Meaning no disrespect for all of Hugh Nibley’s knowledge and achievements, it would seem that he would have done more good for the members of the Church, for the Book of Mormon, had he not constantly tried to show that the prophets of the scriptural record meant something other than what they wrote.
Comment #3: “Does the lack of anything disprove its existence? Of course not. Take Thomas, for example. When our resurrected Lord appeared to the remainder of the twelve after His resurrection, Thomas was not there. When the disciples told Thomas of the event, Thomas said, “Except I shall see in his hands the print of the nails, and put my finger into the print of the nails, and thrust my hand into his side, I will not believe.” Eight days later, when they were all together, and after Thomas not only saw but handled the resurrected Christ, Jesus said to him, “Thomas, because thou hast seen me, thou hast believed: blessed are they that have not seen, and yet have believed.” (John 20:24-29.) Again, does the lack of visual evidence prove the nonexistence of anything? If that belief is true, then there is no God for in John we read, “No man hath seen God at any time;...” (John 1:18.)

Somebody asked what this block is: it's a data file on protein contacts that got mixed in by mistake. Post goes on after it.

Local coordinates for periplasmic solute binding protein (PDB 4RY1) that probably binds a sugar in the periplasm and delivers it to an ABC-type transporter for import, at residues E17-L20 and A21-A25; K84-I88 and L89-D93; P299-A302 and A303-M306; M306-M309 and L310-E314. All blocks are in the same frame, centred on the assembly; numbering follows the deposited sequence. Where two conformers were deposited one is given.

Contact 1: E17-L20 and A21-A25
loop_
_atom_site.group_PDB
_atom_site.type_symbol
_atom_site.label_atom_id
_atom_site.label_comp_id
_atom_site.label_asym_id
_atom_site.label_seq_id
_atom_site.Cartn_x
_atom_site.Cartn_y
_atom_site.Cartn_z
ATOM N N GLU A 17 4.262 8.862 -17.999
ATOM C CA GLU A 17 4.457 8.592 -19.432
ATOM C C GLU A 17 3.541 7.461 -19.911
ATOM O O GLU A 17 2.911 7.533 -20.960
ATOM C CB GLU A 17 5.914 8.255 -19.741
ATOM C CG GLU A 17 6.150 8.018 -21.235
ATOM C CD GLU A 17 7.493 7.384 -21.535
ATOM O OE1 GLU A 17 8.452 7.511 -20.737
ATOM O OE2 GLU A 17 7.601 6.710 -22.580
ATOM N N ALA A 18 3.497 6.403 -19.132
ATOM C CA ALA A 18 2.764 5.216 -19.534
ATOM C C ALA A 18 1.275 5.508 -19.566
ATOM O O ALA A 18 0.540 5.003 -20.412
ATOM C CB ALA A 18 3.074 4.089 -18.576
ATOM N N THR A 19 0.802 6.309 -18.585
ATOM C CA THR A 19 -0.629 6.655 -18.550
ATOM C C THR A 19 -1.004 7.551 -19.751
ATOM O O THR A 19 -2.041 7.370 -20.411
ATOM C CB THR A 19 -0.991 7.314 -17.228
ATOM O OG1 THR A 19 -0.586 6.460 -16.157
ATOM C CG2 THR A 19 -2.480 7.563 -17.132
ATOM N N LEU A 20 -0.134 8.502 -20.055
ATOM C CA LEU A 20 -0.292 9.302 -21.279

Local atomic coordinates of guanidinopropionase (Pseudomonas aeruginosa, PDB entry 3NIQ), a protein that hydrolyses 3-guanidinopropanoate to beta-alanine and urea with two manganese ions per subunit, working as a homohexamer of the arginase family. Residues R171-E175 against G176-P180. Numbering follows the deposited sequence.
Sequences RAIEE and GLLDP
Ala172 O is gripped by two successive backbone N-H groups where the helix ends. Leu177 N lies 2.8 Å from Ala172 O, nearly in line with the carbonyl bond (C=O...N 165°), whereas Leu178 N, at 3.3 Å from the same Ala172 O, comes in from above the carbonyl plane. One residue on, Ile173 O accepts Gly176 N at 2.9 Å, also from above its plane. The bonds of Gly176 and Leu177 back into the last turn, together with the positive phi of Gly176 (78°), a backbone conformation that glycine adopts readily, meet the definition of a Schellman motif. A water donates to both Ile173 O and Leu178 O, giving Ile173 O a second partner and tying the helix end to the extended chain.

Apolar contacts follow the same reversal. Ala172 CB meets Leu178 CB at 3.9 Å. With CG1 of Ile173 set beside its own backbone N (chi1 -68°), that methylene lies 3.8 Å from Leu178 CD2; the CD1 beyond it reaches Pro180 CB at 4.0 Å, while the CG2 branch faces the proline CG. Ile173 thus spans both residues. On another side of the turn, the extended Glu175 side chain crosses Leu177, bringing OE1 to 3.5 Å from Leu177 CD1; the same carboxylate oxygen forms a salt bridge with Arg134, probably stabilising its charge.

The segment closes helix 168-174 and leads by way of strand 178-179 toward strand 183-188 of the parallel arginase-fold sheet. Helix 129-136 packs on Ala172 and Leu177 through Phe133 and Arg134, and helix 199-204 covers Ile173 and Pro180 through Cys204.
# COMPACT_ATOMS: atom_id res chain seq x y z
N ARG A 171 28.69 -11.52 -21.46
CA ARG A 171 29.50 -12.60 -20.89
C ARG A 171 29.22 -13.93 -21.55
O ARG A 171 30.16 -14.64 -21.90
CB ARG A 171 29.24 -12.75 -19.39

Response: The lack of something may well disprove, in that area, or in that region, or in that place, that something does not exist in that area, region or place. I know gold, silver and copper exists, but there is no gold, silver or copper on my property in St. George Utah. There is no Russian submarine in Navajo Lake in Utah; there are no salt water sharks in Lake Edison in northern California, and the list goes on. There is no evidence found after decades of trying to find some, any signs of metallurgy in Mesoamerican pre-dating 600 B.C.
    Comment #4: “It sounds rather silly for the Jaredites to be cooped up in their barges for 344 days and be singing day and night. Seems like it would get old pretty quick” Reginald W.